Lunar Meteorite: Yamato 791197

Antarctica, Yamato Mountains


Four views of Yamato 791197. Note the vesicular fusion crust, as on other lunar meteorites that are regolith breccias.
(
photos courtesy of the NIPR)

Yamato 79197 is a regolith breccia composed mainly of material from the  feldspathic highlands. Notice that the matrix is as dark as meteorites containing much more volcanic material, such as Yamato 981031

The scale to the left has millimeter tick marks.

(photo by Randy Korotev)


It is the first known lunar meteorite to have been found (20 November 1979), although it was not recognized to be of lunar origin until after the discovery of ALHA 81005 (18 January 1982).

It is the first of several lunar meteorites to have been recovered from Antarctica by expeditions by the National Institute of Polar Research of Japan.

It is compositionally and texturally identical to MIL 07006, collected 2500 km away on the other side of Antarctica. The two stones may represent two different rocks blasted from the same crater on the Moon
.
  


from NIPR Meteorite Newsletter No. 7

Yamato 791197

Mass: 52.4

feldspathic regolith breccia

Y-791197 is a polymict microbreccia containing clasts in a dark brown glassy matrix, similar to lunar anorthositic regolith breccias. Two or more types of clasts are observed in the thin section, such as polymineralic, monomineralic and melt clasts. Most of larger clasts are polymineralic, frequently composed of calcic plagioclase, olivine, and pyroxene; less commonly plagioclases, or plagioclases alone. Smaller clasts are mineral fragments dominantly plagioclases, with some pyroxenes and olivines, and melted lithic fragments. The clasts also show a variety of textures, including troctolitic, gabbroic, diabasic, basaltic and shock-melted glassy clasts. Most of them are more feldspathic than the HED achondrites. Y-791197 appears to be a regolith breccia with glass spherules and abundant clasts, especially feldspathic clasts, set in a dark brown glassy matrix. The PTS shows that recrystallized matrix breccias containing plagioclase fragments are the other abundant clasts. The matrix glass compositions scatter around those of the bulk rock and are similar to those of the Apollo 16 regolith breccias.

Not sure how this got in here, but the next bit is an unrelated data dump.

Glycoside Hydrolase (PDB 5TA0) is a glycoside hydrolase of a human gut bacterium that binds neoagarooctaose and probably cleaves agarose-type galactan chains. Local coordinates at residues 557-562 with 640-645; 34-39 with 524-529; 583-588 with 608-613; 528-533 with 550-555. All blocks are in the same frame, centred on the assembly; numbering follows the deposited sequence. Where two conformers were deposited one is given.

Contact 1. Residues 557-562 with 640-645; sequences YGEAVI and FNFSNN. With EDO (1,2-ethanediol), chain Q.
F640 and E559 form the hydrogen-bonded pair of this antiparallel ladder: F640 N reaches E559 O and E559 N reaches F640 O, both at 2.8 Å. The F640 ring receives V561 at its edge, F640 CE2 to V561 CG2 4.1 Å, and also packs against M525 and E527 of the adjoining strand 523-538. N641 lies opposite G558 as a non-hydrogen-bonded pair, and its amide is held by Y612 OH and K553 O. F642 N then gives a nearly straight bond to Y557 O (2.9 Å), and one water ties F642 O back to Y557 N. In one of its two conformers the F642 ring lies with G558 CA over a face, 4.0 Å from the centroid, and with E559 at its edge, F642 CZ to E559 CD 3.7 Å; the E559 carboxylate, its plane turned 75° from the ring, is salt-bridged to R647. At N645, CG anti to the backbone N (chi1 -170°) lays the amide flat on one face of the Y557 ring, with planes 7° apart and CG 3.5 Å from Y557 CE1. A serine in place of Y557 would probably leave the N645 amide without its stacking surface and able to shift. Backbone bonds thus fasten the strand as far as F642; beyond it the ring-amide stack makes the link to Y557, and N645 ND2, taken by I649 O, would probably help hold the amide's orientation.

The poikilitic matrix texture is not as well developed as that observed in the Apollo 16 regolith breccias, and it is very fine-grained and can be designated them as micropoikilitic breccias. One clast (HPF) consists of dark yellowish brown to reddish brown iron-rich pyroxene, small amounts of plagioclase, fayalite, and dark mesostasis-like materials including fayalite, minor silica mineral and ilmenite. A poikilitic clast (PK1) clast has a texture with a few subround plagioclase crystals up to 0.2 mm in diameter set in a fine grayish poikilitic-like matrix. Fine-grained (up to 30 microns) olivine and pyroxene are rarely found in the matrix. The plagioclase compositions are calcic and the An contents range from 95 to 97. The Fa contents of olivine range from 36 to 49. Other small lithic clasts are: noritic and troctolitic anorthosites and shocked anorthosites. One clast (SA) consists of rounded euhedral pleonaste spinel enclosed in anorthite. This clast could be a fragment of spinel cataclasite.



More Information

Antarctic Meteorite Research Center | National Institute of Polar Research

Meteoritical Bulletin Database

Yamato 791197

Map

NIPR Location Map

References

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Prepared by:

Randy L. Korotev


Department of Earth and Planetary Sciences
Washington University in St. Louis


Please don't contact me about the meteorite you think you've found until you read this and this.

e-mailkorotev@wustl.edu

Last revised: 05-Mar-2014